East Gippsland Shire Council votes to oppose Fingerboards mine

David Braithwaite

EAST Gippsland Shire Council is opposing the proposed Fingerboards Mineral Sands Mine.

On Tuesday night, the eight councillors present voted unanimously to oppose the mine and endorse a submission to the state government’s environmental effect statement process.

The independent report highlighted issues with land and water use, transport, rehabilitation and social effects.

Councillor Jane Greacen said the report showed the draft EES from mine proponent Kalbar had “not demonstrated that potentially significant environmental and other impacts of the project can be acceptably managed”.

“Therefore, council has no choice but to oppose the project in our submission to the state government,” she said.

Cr Tom Crook said the risks of the mine appeared to outweigh the potential benefits.

“I feel at this time, based on the multitude of uncertainties, the significant risks and the lack of demonstrated benefits to the region, we have no option, as the elected representatives of our community, but to act in the best long-term interests of our community and support their calls against this mine’s proposal,” he said.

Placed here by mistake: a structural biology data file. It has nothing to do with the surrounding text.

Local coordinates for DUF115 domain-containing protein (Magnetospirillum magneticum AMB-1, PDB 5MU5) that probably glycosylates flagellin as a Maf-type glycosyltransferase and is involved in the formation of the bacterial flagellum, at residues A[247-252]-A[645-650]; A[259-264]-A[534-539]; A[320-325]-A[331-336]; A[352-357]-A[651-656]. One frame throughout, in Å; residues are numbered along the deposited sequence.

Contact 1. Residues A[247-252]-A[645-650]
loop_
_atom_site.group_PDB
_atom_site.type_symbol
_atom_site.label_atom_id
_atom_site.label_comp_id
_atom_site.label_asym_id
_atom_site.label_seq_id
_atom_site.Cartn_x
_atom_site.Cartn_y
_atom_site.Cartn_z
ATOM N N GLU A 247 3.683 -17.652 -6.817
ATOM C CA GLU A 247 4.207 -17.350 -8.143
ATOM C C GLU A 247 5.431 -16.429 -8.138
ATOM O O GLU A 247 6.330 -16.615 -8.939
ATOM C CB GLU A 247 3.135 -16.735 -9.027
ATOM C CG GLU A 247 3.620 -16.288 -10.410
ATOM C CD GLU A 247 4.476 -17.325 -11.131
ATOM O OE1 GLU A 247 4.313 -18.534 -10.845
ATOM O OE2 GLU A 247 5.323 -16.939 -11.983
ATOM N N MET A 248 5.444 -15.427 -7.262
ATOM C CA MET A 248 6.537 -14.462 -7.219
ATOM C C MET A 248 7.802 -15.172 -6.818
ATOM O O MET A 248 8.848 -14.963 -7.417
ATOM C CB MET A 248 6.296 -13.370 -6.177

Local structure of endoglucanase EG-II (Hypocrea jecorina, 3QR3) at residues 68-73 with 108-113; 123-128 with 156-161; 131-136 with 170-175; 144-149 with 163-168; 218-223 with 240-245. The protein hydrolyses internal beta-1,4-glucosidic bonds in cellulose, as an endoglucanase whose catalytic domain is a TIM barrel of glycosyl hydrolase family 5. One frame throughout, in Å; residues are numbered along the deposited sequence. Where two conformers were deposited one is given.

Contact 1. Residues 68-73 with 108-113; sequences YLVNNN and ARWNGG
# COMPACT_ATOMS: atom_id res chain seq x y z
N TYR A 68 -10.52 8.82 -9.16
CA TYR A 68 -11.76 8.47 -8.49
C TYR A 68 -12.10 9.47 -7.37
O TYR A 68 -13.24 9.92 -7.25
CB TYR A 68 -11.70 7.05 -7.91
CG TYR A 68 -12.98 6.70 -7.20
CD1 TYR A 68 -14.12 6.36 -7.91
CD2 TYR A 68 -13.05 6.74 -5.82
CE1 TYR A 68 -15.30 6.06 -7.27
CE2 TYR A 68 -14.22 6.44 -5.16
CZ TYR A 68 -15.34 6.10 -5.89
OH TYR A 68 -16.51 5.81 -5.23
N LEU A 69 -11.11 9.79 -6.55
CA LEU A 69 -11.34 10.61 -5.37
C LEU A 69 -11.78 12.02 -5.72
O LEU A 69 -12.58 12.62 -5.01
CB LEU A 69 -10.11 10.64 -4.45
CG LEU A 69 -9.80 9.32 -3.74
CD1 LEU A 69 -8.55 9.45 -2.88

Given East Gippsland Shire Council was in the pre-election ‘caretaker mode’ when submissions were due, East Gippsland Shire Council was given permission to delay its submission.

Kalbar chief executive Jozsef Patarica told the council before the vote the mine presented an opportunity for economic benefit for the region.

“This is an opportunity to deliver 200 direct jobs for the region, plus a considerable number of full-time indirect jobs supporting the project over the 15-plus-year life of the mine,” he said.

“Kalbar has spent considerable time working through the EES process.

“The process has been thorough and substantial, as it should be, and preparing the EES has provided us an opportunity to understand the environmental and social setting of the project, as well as addressing and resolving project challenges.

“We’ve spent a great deal of time with local landowners and community members – this is ongoing.”

Debbie Carruthers from Mine Free Glenaladale said the Fingerboards area was a dangerous position for a mine, “with the potential for serious and irreversible adverse impacts”.

In its submission, Wellington Shire Council supported the mine, subject to appropriate regulatory consideration and controls, and also requested Kalbar use the rail to transport its product.